Sunday, November 25, 2007
Saturday, November 24, 2007
I'm definitely grateful to have the chance to bake in my very own kitchen - not a rented space, not a borrowed pan or spoon - all mine! In this case, the craving was for cinnamon rolls, and I caught the dough just before being rolled together.
Friday, November 23, 2007
Thursday, November 22, 2007
Part of the fabulous tech crew of "Ariodante"; this was my 4th time at the opera house, and now it truly is like coming home to family which makes performing here a joy. To steal from a contemporary advert: that, my friends, 'is priceless'.
Happy Thanksgiving to everyone!
(I think technically I've fallen one day behind, but on transatlantic travel days, I'll cut myself a little slack!)
Tuesday, November 20, 2007
I'm grateful for actually being able to celebrate someone's birthday on their actual birthday-day!
Normally I miss all the big occasions (birthdays, anniversaries, graduations, bar mitzvahs, you name it) and so to be a part of the celebration in a non-belated fashion is a real treat. It was also a nice way for our cast to have a final outing before heading our separate ways on Thursday. The gathering was at "Carosello", and if you're ever in Geneva, I can't recommend their pizza enough - particularly the "Pecorino/Rucola" pizza.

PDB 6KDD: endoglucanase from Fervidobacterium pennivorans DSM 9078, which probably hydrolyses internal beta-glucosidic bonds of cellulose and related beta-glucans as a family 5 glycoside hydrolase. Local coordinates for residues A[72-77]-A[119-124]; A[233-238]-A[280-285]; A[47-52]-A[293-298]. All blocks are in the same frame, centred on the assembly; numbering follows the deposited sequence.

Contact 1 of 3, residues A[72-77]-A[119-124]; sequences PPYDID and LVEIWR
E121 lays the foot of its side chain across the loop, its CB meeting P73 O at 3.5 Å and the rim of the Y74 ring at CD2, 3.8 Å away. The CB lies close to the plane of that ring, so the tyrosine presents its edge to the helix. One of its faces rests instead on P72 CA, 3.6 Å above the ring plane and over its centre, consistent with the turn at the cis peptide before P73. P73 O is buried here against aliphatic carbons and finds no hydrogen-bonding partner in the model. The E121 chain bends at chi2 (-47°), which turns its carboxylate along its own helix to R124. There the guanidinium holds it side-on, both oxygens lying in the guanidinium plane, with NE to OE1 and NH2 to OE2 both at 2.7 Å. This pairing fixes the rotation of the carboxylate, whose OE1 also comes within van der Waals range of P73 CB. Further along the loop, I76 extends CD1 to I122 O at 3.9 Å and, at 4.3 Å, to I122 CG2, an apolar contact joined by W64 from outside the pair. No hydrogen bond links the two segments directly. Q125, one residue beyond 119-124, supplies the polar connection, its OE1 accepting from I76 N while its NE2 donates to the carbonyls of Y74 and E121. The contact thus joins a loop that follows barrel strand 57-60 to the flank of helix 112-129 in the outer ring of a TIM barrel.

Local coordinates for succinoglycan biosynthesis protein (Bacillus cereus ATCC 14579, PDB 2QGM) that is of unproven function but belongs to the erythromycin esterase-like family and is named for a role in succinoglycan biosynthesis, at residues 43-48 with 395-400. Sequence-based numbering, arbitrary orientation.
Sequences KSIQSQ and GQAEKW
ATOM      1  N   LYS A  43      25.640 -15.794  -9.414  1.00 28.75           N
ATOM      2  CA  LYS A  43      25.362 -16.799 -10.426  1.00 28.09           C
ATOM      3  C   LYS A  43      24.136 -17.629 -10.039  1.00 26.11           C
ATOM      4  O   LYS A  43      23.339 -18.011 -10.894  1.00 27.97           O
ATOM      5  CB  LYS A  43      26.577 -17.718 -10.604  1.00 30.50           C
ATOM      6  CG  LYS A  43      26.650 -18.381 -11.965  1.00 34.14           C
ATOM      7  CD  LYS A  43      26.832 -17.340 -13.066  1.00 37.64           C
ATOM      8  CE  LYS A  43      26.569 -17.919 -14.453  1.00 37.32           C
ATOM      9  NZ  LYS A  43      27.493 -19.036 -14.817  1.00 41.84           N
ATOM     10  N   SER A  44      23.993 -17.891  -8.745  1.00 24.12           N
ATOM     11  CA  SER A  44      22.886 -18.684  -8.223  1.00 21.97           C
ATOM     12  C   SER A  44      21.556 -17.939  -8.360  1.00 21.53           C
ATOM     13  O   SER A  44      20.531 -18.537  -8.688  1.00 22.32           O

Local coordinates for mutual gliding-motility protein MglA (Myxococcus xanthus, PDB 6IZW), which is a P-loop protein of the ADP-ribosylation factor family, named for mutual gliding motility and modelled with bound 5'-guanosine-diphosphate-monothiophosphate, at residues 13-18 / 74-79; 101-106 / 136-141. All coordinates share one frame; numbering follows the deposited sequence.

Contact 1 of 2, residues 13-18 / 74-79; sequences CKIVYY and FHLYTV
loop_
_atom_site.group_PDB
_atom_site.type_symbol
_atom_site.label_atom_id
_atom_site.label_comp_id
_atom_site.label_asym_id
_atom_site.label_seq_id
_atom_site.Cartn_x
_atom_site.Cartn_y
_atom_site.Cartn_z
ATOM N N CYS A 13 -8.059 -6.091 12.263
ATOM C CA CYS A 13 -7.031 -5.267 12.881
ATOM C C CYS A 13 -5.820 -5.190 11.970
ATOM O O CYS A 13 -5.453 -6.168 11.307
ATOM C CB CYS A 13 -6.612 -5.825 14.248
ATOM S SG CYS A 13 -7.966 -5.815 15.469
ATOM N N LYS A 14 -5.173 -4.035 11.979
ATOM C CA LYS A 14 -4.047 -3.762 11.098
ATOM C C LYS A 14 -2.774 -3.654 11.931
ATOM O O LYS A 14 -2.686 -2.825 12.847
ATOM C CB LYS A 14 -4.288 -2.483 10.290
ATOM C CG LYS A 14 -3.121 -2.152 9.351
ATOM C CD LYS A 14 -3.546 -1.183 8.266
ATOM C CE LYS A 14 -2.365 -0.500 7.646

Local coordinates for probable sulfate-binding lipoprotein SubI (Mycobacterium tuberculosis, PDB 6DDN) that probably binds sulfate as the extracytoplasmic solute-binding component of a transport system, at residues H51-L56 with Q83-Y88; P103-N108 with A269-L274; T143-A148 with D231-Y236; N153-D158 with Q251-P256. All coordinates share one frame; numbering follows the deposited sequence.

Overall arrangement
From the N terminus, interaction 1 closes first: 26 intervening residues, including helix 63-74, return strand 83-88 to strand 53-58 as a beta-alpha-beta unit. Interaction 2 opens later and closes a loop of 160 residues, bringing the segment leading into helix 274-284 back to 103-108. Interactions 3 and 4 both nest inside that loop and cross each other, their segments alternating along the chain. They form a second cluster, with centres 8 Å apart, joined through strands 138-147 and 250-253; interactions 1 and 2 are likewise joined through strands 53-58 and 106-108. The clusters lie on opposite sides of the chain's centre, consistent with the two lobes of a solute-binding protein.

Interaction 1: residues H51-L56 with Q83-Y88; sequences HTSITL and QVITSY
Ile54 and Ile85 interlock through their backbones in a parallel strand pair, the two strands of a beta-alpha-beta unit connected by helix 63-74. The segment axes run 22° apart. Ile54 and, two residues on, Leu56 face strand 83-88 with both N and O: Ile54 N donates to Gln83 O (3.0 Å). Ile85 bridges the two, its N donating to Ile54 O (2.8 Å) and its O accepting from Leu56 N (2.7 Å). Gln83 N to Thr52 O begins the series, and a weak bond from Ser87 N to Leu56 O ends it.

In the meantime, "Happy Birthday, girls" - it has been a joy sharing these long, 8 weeks together!
Monday, November 19, 2007
It's lovely to be able to wear shoes like this on stage and not worry about tripping over stiletto heels for once. (Sadly, I have a bit of a reputation as a 'tripper', as I can count 4 sprained ankles from the role of Rosina, alone!) But these 'tea-stained' tennis shoes, along with my khaki pants and bomber jacket complete my transformation of feeling like Ellen Degeneres singing Ariodante! (And I love Ellen, mind you! I'd love to see her dancing to "Dopo Notte"!)
Sunday, November 18, 2007
Last night we sang our 4th performance of "Ariodante" here in Geneva, and conventional wisdom would probably say it was our best show: what is it about the thrill of knowing your voice is going out live into the Universe, no re-takes, no 'patch session', just live, direct, immediate theater? I think I stumbled upon one of the reasons why I love this new technological wizardry last night: there is absolutely nothing else to rely upon to convey the story - simply the voice. Of course, this is the 'old-fashioned' approach to singing, which some might reasonably argue is a lost art - the art of text painting, vocal coloring, heart-breaking phrasing. Today a great deal of emphasis seems to be on furniture acting, trench coats, and the all-too-quick dismissal of 'literal interpretations of the text' which somehow has become 'banal' or 'passè'.